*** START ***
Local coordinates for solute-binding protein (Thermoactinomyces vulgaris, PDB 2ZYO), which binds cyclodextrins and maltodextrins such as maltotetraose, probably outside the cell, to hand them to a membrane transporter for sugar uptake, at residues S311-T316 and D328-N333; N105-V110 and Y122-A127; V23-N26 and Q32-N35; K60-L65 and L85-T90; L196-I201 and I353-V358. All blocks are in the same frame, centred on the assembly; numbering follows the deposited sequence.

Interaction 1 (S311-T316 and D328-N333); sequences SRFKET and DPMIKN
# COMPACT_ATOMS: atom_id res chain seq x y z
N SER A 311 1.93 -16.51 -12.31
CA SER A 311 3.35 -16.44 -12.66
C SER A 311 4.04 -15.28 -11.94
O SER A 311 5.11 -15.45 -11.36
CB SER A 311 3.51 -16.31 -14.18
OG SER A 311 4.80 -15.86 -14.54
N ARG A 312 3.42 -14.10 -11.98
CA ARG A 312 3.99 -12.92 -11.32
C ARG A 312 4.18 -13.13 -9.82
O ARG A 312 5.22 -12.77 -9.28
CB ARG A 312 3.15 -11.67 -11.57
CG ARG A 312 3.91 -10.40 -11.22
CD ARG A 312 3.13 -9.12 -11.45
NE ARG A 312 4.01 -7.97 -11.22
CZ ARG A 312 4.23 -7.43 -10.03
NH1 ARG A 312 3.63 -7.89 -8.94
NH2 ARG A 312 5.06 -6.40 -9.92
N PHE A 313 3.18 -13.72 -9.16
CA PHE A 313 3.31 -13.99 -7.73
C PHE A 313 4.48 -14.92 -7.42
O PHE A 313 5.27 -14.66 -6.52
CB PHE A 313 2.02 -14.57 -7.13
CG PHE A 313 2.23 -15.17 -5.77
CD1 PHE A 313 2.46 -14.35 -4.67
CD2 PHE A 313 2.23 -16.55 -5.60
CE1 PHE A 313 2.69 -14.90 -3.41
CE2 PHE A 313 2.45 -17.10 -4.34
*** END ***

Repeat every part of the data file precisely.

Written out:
Local coordinates for solute-binding protein (Thermoactinomyces vulgaris, PDB 2ZYO), which binds cyclodextrins and maltodextrins such as maltotetraose, probably outside the cell, to hand them to a membrane transporter for sugar uptake, at residues S311-T316 and D328-N333; N105-V110 and Y122-A127; V23-N26 and Q32-N35; K60-L65 and L85-T90; L196-I201 and I353-V358. All blocks are in the same frame, centred on the assembly; numbering follows the deposited sequence.

Interaction 1 (S311-T316 and D328-N333); sequences SRFKET and DPMIKN
# COMPACT_ATOMS: atom_id res chain seq x y z
N SER A 311 1.93 -16.51 -12.31
CA SER A 311 3.35 -16.44 -12.66
C SER A 311 4.04 -15.28 -11.94
O SER A 311 5.11 -15.45 -11.36
CB SER A 311 3.51 -16.31 -14.18
OG SER A 311 4.80 -15.86 -14.54
N ARG A 312 3.42 -14.10 -11.98
CA ARG A 312 3.99 -12.92 -11.32
C ARG A 312 4.18 -13.13 -9.82
O ARG A 312 5.22 -12.77 -9.28
CB ARG A 312 3.15 -11.67 -11.57
CG ARG A 312 3.91 -10.40 -11.22
CD ARG A 312 3.13 -9.12 -11.45
NE ARG A 312 4.01 -7.97 -11.22
CZ ARG A 312 4.23 -7.43 -10.03
NH1 ARG A 312 3.63 -7.89 -8.94
NH2 ARG A 312 5.06 -6.40 -9.92
N PHE A 313 3.18 -13.72 -9.16
CA PHE A 313 3.31 -13.99 -7.73
C PHE A 313 4.48 -14.92 -7.42
O PHE A 313 5.27 -14.66 -6.52
CB PHE A 313 2.02 -14.57 -7.13
CG PHE A 313 2.23 -15.17 -5.77
CD1 PHE A 313 2.46 -14.35 -4.67
CD2 PHE A 313 2.23 -16.55 -5.60
CE1 PHE A 313 2.69 -14.90 -3.41
CE2 PHE A 313 2.45 -17.10 -4.34